Power plants exist to make electricity, but most also produce a lot of heat. What if they could use that heat for other processes that require thermal energy? Today, roughly 40% of all energy is wasted. More efficient energy use would be better for the environment and for the plant owner. A power plant being used for both electricity and heat is called an integrated energy system. Integrated energy systems could couple nuclear, renewable and fossil energy sources. Such systems offer efficiencies that can lead to energy independence, economic competitiveness, job creation and smarter use of resources.
The U.S. Department of Energy's Office of Nuclear Energy supports a national laboratory Integrated Energy Systems (IES) Program. The program conducts research, development and deployment activities to expand the role of nuclear energy beyond supporting the electricity grid. Expanded roles include supplying energy to various industrial, transportation and energy storage applications. Development of integrated energy systems may include multiple energy inputs (e.g., nuclear, renewable, and fossil), multiple energy users (e.g., grid consumers, industrial heat or electricity users, transportation fuel users), and multiple energy storage options (e.g., thermal, electrical and chemical).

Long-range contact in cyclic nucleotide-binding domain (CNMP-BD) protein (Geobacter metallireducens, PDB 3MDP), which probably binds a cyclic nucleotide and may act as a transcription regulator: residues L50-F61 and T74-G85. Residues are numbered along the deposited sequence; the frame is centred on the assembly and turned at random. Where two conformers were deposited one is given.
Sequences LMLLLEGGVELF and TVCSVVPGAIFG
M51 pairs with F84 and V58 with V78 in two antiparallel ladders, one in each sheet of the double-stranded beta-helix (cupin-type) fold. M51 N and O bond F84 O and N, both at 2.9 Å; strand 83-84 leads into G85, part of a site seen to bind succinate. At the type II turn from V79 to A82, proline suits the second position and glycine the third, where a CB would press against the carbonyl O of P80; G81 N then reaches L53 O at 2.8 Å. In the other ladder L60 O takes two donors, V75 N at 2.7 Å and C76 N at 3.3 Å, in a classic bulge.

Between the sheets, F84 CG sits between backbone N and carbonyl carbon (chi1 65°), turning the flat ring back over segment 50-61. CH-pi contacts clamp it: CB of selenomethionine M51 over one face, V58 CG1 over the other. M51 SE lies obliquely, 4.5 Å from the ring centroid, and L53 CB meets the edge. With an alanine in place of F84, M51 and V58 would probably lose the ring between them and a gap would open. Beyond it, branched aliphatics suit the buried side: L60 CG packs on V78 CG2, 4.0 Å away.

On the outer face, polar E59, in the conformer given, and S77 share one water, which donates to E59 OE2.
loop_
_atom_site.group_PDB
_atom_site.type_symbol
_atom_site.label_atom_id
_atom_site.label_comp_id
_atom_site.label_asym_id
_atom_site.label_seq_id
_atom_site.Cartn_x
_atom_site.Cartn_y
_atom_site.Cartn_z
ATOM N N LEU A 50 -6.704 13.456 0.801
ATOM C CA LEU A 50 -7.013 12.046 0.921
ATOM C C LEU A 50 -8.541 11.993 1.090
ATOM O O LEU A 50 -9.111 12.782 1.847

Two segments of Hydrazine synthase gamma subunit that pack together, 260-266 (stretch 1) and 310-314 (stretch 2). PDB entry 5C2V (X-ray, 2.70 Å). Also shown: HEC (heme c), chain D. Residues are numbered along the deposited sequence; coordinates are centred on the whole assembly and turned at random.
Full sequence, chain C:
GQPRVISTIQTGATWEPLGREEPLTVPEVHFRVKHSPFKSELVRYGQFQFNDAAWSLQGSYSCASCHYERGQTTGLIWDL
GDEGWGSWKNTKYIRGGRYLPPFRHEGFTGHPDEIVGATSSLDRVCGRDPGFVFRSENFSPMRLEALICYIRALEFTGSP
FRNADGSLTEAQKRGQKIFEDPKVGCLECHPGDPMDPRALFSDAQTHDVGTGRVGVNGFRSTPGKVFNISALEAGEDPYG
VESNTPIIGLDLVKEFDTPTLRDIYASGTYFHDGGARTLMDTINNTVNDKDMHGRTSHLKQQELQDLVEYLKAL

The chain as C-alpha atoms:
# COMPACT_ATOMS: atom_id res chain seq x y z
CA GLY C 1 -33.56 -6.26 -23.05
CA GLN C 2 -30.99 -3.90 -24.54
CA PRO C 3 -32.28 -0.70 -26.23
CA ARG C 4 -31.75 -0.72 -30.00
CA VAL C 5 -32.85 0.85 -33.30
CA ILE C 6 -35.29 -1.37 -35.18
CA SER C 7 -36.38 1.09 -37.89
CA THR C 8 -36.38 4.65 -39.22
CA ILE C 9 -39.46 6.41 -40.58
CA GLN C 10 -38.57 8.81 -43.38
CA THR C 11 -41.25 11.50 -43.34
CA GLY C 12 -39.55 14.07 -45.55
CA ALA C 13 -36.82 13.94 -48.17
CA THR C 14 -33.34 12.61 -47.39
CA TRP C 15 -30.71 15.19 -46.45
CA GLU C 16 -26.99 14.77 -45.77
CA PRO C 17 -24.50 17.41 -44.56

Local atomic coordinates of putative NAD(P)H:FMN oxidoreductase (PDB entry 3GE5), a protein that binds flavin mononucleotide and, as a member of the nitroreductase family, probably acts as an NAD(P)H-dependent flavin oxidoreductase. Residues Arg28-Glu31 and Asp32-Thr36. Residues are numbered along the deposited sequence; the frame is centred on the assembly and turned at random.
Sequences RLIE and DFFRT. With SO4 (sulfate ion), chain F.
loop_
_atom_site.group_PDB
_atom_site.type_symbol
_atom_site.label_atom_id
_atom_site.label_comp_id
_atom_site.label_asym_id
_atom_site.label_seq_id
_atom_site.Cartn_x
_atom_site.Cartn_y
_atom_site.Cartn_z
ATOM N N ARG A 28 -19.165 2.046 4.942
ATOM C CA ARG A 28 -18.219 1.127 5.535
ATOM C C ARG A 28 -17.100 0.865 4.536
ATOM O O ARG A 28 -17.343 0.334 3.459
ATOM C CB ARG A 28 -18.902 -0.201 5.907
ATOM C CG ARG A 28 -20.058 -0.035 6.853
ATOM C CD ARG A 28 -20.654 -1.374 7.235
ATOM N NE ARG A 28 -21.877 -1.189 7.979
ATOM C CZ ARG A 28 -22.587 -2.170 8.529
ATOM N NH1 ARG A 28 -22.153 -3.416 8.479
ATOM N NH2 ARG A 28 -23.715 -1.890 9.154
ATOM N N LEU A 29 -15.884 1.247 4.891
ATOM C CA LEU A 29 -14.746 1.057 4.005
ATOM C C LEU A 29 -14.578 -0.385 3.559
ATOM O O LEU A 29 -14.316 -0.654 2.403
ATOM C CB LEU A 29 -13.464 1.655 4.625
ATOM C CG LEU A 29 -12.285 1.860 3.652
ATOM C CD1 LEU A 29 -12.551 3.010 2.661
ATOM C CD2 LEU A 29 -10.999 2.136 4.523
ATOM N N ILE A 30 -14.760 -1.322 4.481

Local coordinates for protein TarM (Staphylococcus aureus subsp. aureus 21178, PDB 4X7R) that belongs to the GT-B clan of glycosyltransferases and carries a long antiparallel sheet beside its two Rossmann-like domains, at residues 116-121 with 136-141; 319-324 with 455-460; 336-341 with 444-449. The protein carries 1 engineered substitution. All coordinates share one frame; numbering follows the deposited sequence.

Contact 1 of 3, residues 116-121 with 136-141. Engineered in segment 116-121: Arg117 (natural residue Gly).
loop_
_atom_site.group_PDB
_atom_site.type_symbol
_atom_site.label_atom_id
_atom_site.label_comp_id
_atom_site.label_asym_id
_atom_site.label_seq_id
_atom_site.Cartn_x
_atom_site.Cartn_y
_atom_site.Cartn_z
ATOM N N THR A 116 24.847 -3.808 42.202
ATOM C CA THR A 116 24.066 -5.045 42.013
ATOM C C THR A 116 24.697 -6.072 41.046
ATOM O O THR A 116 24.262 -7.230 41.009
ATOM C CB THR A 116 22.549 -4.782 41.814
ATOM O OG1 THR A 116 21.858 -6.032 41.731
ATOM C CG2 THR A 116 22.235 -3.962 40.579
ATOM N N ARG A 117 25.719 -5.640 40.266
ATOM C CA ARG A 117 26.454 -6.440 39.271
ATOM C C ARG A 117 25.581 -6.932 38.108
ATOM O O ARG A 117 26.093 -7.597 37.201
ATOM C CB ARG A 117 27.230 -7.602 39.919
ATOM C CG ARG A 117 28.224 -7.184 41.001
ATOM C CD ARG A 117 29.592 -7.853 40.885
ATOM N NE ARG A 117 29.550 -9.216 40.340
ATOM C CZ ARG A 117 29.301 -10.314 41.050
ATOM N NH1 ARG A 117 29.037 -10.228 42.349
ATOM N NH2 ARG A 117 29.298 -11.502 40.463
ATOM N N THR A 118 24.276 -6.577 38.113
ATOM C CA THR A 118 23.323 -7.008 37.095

The U.S. Department of Energy has awarded just under $14 million for an attempt to build a hydrogen-energy production facility at a nuclear power plant in Minnesota with the help of a nuclear research lab in Idaho.
This promotional video is part of the CEM11 2020 event to discuss the report, Flexibility in Clean Energy Systems: The Enabling Roles of Nuclear Energy.
New research from the U.S. Department of Energy's (DOE's) National Renewable Energy Laboratory (NREL) identifies key opportunities for hydrogen to provide synergies for the U.S. energy system and quantifies their potential impacts on hydrogen markets.
The U.S. Department of Energy (DOE) today announced funding for three domestic projects that will accelerate advanced nuclear technology development. These projects, valued at $26.9 million including industry cost-share contributions, will allow industry-led teams to advance the state of domestic commercial nuclear capability.
As the growth of variable generators, like wind and solar, continue to gain traction around the world, it’s important to question the level of flexibility of an energy source.